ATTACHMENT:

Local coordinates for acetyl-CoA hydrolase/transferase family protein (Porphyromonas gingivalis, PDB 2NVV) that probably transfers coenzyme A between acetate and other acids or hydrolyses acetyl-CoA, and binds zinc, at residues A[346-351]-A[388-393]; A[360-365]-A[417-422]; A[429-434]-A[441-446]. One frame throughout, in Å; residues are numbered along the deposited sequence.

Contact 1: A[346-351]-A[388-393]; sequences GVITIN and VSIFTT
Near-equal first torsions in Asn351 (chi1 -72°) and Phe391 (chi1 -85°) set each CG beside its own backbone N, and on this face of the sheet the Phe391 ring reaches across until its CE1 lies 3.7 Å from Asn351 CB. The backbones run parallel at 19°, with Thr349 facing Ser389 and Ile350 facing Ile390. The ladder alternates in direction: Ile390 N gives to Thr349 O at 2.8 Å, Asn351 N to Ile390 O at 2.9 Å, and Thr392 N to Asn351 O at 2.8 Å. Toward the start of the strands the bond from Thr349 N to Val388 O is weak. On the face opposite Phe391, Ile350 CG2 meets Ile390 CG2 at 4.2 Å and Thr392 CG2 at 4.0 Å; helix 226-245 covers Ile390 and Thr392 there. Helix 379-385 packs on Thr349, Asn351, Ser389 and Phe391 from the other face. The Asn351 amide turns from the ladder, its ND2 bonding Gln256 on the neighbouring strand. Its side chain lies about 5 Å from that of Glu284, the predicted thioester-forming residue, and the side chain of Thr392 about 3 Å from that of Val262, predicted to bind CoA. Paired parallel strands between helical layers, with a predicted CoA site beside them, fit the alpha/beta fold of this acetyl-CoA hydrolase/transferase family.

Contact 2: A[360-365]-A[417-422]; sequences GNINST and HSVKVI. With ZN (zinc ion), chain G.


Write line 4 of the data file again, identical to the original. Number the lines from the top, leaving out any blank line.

Contact 2: A[360-365]-A[417-422]; sequences GNINST and HSVKVI. With ZN (zinc ion), chain G.